There are few things more exciting in a kid’s life than their first sleepaway camp. But how do you prepare your kids—and yourself—for this big event? Drawing on my own experiences as the parent of a happy camper, as well as conversations with other parents, I’ve identified eight things you should do.
Prepare For Camp Together
You want your kids to take ownership of this exciting experience. To do that, prepare for camp together. Shop together for all the stuff on the packing list and pack jointly using luggage that isn’t too difficult to carry. You should also talk to your kids about all the incredible things they’re going to experience, and explain the rules and expectations of the camp.
Pack Clothing For All Kinds Of Weather
When you pack your kids’ clothes, don’t pack their best items.
Whether it’s a sports camp or any other type of camp, there are likely to be outdoor activities where clothing will get stained, torn or ruined. Pack their most durable clothes, and make sure that there are clothes for all kinds of weather, for sunny, warm days and rainy, cool days.
Most importantly, label everything with your kids’ names. A good friend of ours forgot to do that for their daughter’s first sleepaway camp. She came home with all kinds of wild clothes they’d never seen before.
Have a Sleepover – Or Two
Your kids are going to be away from you—possibly for the first time—and maybe for an extended period of time. Some kids have absolutely no problem adjusting; others need to dip their feet in the water slowly. Organize a couple of sleepovers with their friends—and do it at their friends’ houses to get them used to being away from you.
Speak to Parents In Your Neighborhood
No matter how confident your kids are that they’re going to be just fine without you, it’s always a good idea to bring them some comfort from home to camp. Reach out to other parents from your kids’ school or your neighborhood to see if they plan on sending their kids to the same camp. Most camps let parents request that their kids bunk with one or more of their local friends.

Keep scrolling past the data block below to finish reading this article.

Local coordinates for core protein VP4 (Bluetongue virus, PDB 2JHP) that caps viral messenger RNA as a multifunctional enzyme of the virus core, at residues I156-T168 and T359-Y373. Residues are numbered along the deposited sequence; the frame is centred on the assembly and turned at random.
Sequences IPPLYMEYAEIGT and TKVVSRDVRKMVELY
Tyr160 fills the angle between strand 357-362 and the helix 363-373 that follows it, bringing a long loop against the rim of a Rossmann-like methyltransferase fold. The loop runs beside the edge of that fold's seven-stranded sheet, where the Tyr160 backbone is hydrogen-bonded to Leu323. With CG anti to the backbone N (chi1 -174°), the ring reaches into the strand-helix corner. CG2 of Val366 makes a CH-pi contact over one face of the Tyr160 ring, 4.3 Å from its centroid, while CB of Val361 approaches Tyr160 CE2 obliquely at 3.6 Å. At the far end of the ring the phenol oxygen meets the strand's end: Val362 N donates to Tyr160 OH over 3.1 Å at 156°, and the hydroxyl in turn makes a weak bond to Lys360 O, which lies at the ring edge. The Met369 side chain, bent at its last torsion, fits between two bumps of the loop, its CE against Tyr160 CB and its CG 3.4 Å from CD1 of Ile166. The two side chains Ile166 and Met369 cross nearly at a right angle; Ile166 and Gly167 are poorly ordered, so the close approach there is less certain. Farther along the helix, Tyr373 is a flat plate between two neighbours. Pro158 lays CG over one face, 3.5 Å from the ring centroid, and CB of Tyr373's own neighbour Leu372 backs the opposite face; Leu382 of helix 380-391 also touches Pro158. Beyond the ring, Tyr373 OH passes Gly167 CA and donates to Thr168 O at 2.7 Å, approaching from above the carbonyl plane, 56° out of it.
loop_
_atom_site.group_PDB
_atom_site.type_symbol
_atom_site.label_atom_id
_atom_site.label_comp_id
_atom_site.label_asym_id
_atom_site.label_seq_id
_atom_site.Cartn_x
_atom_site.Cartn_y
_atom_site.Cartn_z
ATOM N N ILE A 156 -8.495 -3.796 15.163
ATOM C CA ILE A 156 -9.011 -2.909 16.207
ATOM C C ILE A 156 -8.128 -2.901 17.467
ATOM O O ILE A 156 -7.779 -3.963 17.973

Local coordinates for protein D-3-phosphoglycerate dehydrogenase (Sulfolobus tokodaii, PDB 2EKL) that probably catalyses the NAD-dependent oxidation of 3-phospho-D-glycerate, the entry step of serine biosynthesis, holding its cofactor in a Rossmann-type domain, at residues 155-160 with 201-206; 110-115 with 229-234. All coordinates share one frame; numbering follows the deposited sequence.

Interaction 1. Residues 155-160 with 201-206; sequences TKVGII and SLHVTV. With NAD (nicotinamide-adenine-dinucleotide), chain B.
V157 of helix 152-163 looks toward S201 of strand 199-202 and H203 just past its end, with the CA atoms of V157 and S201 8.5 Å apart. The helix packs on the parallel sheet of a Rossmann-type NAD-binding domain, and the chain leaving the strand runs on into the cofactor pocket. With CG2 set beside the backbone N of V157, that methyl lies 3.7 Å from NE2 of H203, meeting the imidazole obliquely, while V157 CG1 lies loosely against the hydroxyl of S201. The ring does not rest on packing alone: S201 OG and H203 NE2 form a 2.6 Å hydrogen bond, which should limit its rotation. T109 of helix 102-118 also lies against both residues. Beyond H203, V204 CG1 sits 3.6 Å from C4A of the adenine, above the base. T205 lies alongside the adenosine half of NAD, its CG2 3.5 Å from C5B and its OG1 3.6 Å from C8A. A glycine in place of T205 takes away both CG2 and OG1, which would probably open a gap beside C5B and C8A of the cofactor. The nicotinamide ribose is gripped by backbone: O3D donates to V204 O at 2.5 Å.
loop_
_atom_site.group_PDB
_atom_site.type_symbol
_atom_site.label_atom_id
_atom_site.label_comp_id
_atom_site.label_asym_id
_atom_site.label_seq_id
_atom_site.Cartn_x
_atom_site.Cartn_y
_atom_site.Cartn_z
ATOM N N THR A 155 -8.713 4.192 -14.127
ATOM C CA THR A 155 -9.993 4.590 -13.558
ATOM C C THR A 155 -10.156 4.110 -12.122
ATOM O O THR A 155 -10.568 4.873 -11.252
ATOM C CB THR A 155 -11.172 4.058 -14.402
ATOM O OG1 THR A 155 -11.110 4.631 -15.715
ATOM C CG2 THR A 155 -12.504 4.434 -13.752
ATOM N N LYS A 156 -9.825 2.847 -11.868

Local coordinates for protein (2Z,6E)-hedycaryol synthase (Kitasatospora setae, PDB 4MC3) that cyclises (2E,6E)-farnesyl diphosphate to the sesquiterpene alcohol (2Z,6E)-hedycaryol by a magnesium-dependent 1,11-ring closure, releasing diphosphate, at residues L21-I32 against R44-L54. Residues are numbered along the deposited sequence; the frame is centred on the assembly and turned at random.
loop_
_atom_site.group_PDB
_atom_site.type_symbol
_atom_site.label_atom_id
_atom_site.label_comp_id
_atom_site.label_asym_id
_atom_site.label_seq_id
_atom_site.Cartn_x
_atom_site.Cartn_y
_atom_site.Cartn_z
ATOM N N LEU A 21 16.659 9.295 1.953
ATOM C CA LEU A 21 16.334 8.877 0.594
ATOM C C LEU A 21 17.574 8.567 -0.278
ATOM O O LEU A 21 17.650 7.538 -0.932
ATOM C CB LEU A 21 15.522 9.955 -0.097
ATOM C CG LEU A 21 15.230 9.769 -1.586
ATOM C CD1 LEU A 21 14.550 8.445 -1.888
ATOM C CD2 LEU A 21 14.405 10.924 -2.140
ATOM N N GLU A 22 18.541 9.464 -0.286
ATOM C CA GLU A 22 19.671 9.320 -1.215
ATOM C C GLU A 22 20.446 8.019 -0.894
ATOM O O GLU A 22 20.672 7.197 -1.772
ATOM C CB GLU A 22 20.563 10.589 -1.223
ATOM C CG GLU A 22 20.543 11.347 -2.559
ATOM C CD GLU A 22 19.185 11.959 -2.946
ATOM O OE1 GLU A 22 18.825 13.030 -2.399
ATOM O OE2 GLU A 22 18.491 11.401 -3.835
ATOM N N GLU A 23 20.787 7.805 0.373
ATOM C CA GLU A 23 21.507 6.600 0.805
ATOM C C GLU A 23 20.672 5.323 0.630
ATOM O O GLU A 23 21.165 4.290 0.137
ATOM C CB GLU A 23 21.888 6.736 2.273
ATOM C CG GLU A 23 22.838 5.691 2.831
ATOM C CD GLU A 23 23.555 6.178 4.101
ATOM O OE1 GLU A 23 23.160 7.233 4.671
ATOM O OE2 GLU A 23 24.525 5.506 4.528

Contribute Money To The Candy Store
Most sleepaway camps have a store where kids can buy candy with money that parents have contributed to an account. If your child’s camp has a similar store, ask the camp director what amount parents typically contribute to this account, and then contribute the same amount if you can.
Get the Communication and Care Packages Info
Find out what the camp’s policy is when it comes to communicating with your kids via email, letters and care packages. Are you allowed a certain number of emails or letters? How many care packages are you permitted to send? Are their rules about what you can and can’t send? If you’re allowed to include toys in the care packages, choose things that your kids can enjoy together with the other campers (such as Frisbees and playing cards).
Don’t Hang Around Too Long When You Arrive
When you arrive at camp for the drop-off, do yourself—and your kids—a favor and leave once they’re settled in. Take them to their cabin, help them unpack if necessary and then extract yourself as quickly as possible. Your kids are eager to meet all the other campers, and there’s nothing like a parent who lingers for no reason. Let them start bonding and connecting with their counselors and the other kids.
Don’t Worry – They’re Going To Be Fine
Once you’re back in the car, take a deep breath and then head home. Your kids are going to be fine, and so will you. Trust me.
Tanni Haas, Ph.D., is a contributing writer and a professor in the Department of Communication Arts, Sciences and Disorders at the City University of New York – Brooklyn College.
Image courtesy of iStock.